But on topic - massive overreaction. Technologically braindead lecturers, but that's about it.


  • Registered Users Posts: 25,767 ✭✭✭✭Mrs OBumble


    duffman13 wrote: »
    I'd agree 100%, however if one of the students has for example, speech issues or something which may affect a presentation they shouldn't be penalised for this. Usually presentations are scored on content and actual presentation so I think that's what the conversation seems to have been based on

    You'd agree that no allowances should be made, except if allowances should be made.

    Yeah.


  • Registered Users Posts: 4,026 ✭✭✭Bredabe


    duffman13 wrote: »
    Currently studying a masters and the level of hand holding and baby sitting is incredible from what I've seen. There seems to be a prevailing attitude if someone tries there best then they will pass regardless of actual ability. Might sound harsh but the leaving cert is a better indicator from my experience in hiring.

    The lecturers are a huge issue in this problem but the universities (from experience lecturing) seem to encourage lenient marking particularly within fee paying cohorts. This might be hard to hear but its happening in college and universities across the country.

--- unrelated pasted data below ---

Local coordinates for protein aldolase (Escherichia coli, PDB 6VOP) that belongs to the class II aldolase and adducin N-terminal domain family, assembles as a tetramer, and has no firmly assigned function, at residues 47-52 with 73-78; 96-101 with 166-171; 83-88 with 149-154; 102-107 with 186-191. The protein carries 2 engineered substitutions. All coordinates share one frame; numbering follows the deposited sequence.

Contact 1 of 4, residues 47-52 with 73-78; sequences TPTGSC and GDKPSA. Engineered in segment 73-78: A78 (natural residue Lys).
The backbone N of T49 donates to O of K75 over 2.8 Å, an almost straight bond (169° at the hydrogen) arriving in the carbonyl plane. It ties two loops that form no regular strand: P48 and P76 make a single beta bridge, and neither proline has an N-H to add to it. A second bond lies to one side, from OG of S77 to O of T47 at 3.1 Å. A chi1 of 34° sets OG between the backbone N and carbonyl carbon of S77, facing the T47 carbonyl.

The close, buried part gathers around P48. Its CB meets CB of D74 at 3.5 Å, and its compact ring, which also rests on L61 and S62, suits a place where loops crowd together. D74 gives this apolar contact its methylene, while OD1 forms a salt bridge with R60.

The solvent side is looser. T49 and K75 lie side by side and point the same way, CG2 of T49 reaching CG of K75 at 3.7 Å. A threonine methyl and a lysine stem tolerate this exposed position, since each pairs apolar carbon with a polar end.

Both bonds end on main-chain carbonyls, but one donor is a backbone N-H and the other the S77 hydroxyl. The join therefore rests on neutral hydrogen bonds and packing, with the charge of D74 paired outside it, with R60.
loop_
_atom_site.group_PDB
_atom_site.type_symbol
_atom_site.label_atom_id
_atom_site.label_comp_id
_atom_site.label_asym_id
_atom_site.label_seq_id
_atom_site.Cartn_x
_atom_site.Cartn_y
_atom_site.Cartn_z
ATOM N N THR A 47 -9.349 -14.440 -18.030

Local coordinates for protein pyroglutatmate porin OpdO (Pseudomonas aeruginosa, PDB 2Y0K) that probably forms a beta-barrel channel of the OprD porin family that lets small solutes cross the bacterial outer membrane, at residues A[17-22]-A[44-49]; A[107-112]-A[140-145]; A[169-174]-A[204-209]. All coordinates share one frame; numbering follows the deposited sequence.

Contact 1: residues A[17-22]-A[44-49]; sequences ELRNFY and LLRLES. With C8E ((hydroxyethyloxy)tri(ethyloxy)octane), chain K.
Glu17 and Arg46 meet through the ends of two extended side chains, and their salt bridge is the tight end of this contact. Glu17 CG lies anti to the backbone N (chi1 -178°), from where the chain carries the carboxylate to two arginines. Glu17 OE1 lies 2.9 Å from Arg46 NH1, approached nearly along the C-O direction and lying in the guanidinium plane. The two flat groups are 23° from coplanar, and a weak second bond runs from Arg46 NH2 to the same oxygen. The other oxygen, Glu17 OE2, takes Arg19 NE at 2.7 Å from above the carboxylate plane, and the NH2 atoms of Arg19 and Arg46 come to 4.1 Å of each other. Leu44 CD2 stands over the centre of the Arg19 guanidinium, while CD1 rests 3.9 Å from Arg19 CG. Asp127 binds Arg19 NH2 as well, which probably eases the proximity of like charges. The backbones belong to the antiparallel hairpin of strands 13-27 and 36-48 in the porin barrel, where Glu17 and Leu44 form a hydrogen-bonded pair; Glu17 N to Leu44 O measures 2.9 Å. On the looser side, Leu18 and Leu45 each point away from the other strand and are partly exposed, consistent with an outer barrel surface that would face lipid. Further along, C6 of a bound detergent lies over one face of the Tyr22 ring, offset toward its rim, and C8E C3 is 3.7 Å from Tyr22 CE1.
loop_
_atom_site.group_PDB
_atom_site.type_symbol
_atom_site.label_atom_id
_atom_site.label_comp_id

I would agree regarding online learning being more difficult from both points of view BTW

    I'm in a course aimed at adult learners who have experience in a particular type of work, as a result, it's a course of mostly mature adults.

    Just returned for the second last year and the handholding in some aspects means that we are expected to just parrot off information. So far, most sub courses are easier now than they were in the first few years.

    That said, halfway through and the majority of the lectures unwilling to answer questions generated from their assignments or their lectures. In fact, I would say its a competition to be the most unhelpful in the year.

    As for finding our own sources to answer the questions, they won't, met with atttitudes which to me seem to border on fear.

    "Have you ever wagged your tail so hard you fell over"?-Brod Higgins.



  • Registered Users Posts: 1,037 ✭✭✭Paddico


    6 pages in and people still talking about this non story

    Fair slow going with news in Galway these days


  • Registered Users Posts: 13,144 ✭✭✭✭Geuze


    crusier wrote: »
    I'll be very interested to see how this develops. In this politically correct society I can see GMIT throwing the lectures under the bus when in fact they should do the opposite and give them every support they need.

    I don't know anything about the staff, but I have heard that the student may be sanctioned somehow, I presume for the distribution of the recording.